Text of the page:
When the Maryland football team beat Penn State two years ago, it seemed like the Terps were announcing their arrival to the Big Ten. Two years later, a win at Happy Valley could mean much more.
The whole Maryland-Penn State (non)rivalry thing has been covered to death, but this game clearly matters. Not because of denied handshakes or trash talk (there hasn’t been any). With Michigan State looking extremely human, Saturday’s game could very well decide who is the third-best team in the Big Ten East.
Kevin Kugler, Matt Millen and Lisa Byington have the call for this noon kickoff on BTN.
Penn State Nittany Lions (3-2, 1-1 Big Ten)
2015 record: 7-6
Head coach: James Franklin (31-17 in 2+ seasons at Penn State)
All-time record vs. Maryland: 36-2-1. Yeah.
F/+ ranking: 47 (Maryland is 33)
5-year recruiting ranking: 26th (fifth in Big Ten)
Players to watch
Saquon Barkley, RB, sophomore, 5’11/223, No. 26. With Ezekiel Elliot gone to the NFL, Barkley is now the Big Ten’s premier back. Here’s Maryland defensive coordinator Andy Buh:
I can't say enough about Barkley. He'll be the best back that we've seen thus far. He can jump cut and spin and the acceleration off of those moves is what has given people problems. It's what makes him one of the better backs we've seen.”
Yep. He’s pretty, pretty good.
Trace McSorley, QB, sophomore, 6’0/205, No. 9. McSorely is doing a solid job filling in for Christian Hackenberg in his first season as a starter. He’s completed 58 percent of his passes at a 7.2 yards-per-attempt clip. He’s mobile, too. McSorley’s Penn State’s second-leading rusher.
Chris Godwin, WR, junior, 6’1/205, No. 12. Godwin was the team’s leading receiver a year ago, and that hasn’t changed in 2016. He has the highest target rate on the team by far and his 14.2 yards-per-attempt average is one of Penn State’s highest.
Marcus Allen, S, junior, 6’2/202, No. 2. Allen is Penn State’s leading tackler by a W I D E margin so far in 2016, and he’ll be asked to help contain Maryland’s ground game. He has 38.5 tackles on the season, while the next-highest player has 23. Tackles aren’t the end-all be-all of defense, but that’s still impressive, as are his two pass break-ups.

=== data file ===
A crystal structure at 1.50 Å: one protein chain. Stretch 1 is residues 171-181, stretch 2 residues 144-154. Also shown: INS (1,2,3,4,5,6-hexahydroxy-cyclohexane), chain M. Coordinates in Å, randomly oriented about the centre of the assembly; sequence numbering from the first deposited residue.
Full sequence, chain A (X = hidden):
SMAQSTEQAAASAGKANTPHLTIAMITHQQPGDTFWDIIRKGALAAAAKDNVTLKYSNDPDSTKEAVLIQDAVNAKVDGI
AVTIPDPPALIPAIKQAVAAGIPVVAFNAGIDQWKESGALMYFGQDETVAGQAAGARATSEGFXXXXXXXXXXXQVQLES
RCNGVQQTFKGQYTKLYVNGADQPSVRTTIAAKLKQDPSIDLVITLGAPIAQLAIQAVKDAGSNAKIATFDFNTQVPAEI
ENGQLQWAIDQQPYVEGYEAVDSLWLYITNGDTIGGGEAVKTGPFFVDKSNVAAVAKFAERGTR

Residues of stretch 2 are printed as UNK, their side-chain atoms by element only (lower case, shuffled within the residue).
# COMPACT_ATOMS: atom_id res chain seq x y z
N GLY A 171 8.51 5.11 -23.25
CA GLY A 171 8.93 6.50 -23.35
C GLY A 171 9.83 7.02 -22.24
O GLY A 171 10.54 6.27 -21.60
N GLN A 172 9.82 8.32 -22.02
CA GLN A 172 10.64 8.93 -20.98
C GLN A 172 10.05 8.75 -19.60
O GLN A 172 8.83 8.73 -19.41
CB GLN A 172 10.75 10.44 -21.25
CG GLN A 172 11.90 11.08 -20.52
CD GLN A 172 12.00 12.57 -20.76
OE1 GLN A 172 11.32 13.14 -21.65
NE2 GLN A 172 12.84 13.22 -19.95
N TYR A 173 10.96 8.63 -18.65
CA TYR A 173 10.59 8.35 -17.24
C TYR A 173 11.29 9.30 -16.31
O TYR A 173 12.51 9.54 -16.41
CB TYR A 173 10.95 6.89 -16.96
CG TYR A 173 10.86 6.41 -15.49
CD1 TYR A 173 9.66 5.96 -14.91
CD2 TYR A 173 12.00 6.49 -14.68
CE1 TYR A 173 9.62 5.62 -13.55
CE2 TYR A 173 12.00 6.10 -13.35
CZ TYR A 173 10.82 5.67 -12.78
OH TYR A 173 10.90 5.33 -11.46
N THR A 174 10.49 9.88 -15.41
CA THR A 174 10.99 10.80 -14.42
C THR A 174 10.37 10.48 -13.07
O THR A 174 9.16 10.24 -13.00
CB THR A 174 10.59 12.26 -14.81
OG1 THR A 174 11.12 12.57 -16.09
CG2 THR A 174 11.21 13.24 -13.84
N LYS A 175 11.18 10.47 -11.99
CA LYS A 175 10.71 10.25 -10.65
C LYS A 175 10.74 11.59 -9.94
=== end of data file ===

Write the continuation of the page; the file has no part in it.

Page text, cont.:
Brandon Smith, LB, junior, 6’0/228, No. 47. Fans might know him from the time he received what appeared to be an unjust targeting call and was tossed from the Michigan game. He’s the man in the middle for Penn State’s defense now that the team is missing every one of its starting linebackers.
Big passing plays. The Nittany Lions are fifth in the country in passing explosiveness, according to Bill Connelly’s metrics. McSorley was only 19-for-41 against Minnesota last week, but racked up a nice 17.6 per-completion average, including an 80-yard catch-and-run to Charles Irvin. Maryland has a talented secondary, but safeties Darnell Savage Jr. and Josh Woods (making his second career start) will be tested in support of their stellar corners.
Rushing attack. Behind Barkley’s ability running the ball, Penn State is 24th in the nation in rushing S&P+. He’s tough to bring down and will be a focal point of Maryland’s defensive preparation for this game.
Efficiency. They need big plays. If they don’t get long gains, the Nittany Lions could get in trouble. They rank 104th in offensive efficiency, which means they’ve had enough big plays to offset a lack of consistency. Penn State struggles with both rushing and passing success rate, stats that measure how successful a team is on every single play. If the Terps can keep the Lions in their cage, things will be extremely difficult.
Linebacker depth. Facing a successful ground attack like Maryland’s without any of your three starting linebackers is an extremely unenviable task, but it’s what’s on Penn State’s plate. The Nittany Lions’ defensive rushing stats are about average, but that might not be enough against a Maryland team that ran for 400 yards against Purdue.
S&P+: Penn State wins, 32.1-29.1. Terps have 43 percent chance of winning.
Ryan’s prediction, which will surely be wrong: Maryland wins, 33-27.